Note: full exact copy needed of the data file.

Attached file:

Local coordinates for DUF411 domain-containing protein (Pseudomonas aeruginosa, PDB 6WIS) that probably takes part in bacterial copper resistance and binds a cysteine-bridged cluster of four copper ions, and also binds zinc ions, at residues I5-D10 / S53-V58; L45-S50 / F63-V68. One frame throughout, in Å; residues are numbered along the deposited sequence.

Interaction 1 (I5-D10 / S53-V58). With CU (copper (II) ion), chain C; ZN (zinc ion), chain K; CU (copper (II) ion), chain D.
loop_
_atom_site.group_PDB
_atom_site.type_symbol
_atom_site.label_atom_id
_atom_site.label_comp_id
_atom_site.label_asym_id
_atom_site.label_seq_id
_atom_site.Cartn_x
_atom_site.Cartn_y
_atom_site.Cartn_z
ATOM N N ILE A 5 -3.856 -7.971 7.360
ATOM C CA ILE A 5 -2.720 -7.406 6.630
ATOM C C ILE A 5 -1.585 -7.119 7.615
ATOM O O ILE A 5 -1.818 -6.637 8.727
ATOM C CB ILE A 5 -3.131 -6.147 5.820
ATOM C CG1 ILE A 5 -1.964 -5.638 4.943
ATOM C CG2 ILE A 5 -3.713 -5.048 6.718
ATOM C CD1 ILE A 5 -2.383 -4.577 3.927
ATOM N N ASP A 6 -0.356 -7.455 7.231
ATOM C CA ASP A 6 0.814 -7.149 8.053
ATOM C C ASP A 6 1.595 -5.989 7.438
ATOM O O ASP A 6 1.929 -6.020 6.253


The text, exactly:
Local coordinates for DUF411 domain-containing protein (Pseudomonas aeruginosa, PDB 6WIS) that probably takes part in bacterial copper resistance and binds a cysteine-bridged cluster of four copper ions, and also binds zinc ions, at residues I5-D10 / S53-V58; L45-S50 / F63-V68. One frame throughout, in Å; residues are numbered along the deposited sequence.

Interaction 1 (I5-D10 / S53-V58). With CU (copper (II) ion), chain C; ZN (zinc ion), chain K; CU (copper (II) ion), chain D.
loop_
_atom_site.group_PDB
_atom_site.type_symbol
_atom_site.label_atom_id
_atom_site.label_comp_id
_atom_site.label_asym_id
_atom_site.label_seq_id
_atom_site.Cartn_x
_atom_site.Cartn_y
_atom_site.Cartn_z
ATOM N N ILE A 5 -3.856 -7.971 7.360
ATOM C CA ILE A 5 -2.720 -7.406 6.630
ATOM C C ILE A 5 -1.585 -7.119 7.615
ATOM O O ILE A 5 -1.818 -6.637 8.727
ATOM C CB ILE A 5 -3.131 -6.147 5.820
ATOM C CG1 ILE A 5 -1.964 -5.638 4.943
ATOM C CG2 ILE A 5 -3.713 -5.048 6.718
ATOM C CD1 ILE A 5 -2.383 -4.577 3.927
ATOM N N ASP A 6 -0.356 -7.455 7.231
ATOM C CA ASP A 6 0.814 -7.149 8.053
ATOM C C ASP A 6 1.595 -5.989 7.438
ATOM O O ASP A 6 1.929 -6.020 6.253